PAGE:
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Reconsidering Cochlear Implants: The Lessons of Martha’s Vineyard

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I distinguish and assess three separate arguments utilized by the opponents of cochlear implants: that treating deafness as a medical condition is inappropriate since it is not a disability; that so treating it sends a message to the Deaf that they are of lesser worth; and that the use of such implants would signal the end of Deaf culture. I give some qualified support to the first and second claim, but find that the principal weight of the argument must be borne by the third argument: that use of the cochlear implants is impermissible because Deaf culture is intrinsically valuable. I show that this claim is, in practice, incompatible with the claim that deafness is not a disability: that the significant disadvantages suffered by the hearing impaired can only be corrected by measures that would end Deaf culture. Since the potential recipients of cochlear implants are, in the main, the prelingually deaf children of hearing parents, the burden of banning the implants would be borne by people who are not members of Deaf culture, and who owe that culture nothing over and above what we all owe cultures in general. I conclude that we cannot ask the parents of these children to sacrifice the interests of their children for the sake of Deaf culture.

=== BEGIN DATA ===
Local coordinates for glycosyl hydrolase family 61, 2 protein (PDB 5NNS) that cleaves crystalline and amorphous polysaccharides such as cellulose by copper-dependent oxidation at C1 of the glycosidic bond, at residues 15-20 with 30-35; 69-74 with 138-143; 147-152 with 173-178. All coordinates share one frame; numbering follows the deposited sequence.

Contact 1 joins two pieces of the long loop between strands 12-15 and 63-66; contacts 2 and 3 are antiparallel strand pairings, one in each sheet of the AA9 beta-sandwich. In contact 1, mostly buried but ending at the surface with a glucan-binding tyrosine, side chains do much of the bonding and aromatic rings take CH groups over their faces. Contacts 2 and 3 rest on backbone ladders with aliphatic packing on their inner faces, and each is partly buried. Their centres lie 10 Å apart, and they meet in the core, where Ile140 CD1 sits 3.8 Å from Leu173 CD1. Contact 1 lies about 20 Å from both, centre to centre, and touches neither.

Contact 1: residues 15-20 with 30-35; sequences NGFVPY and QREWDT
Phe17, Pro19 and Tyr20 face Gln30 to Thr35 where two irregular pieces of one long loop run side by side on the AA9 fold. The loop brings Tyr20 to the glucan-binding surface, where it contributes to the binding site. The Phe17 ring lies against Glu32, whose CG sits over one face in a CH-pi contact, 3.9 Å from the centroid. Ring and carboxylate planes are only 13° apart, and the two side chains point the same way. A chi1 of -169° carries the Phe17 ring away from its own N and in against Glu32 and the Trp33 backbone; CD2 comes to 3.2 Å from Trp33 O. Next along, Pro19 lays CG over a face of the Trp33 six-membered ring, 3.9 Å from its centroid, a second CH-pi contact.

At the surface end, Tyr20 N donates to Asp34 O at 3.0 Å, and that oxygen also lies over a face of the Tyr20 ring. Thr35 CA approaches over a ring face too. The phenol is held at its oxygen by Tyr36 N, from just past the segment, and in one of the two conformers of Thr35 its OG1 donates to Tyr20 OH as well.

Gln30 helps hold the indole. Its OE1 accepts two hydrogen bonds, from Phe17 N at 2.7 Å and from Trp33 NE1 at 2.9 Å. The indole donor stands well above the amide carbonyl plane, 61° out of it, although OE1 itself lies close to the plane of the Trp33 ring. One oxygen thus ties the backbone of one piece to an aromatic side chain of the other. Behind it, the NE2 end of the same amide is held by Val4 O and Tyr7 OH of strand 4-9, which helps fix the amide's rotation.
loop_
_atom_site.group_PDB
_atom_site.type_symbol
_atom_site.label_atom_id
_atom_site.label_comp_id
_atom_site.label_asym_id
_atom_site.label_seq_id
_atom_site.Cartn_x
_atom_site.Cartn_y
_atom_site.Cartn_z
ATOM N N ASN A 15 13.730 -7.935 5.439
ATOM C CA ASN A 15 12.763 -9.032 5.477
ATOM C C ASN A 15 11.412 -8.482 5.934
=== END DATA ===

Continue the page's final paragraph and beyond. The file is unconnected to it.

Document Type: Original Article


Affiliations: Charles Sturt University, Wagga Wagga, NSW, Australia

Publication date: 2002-04-01

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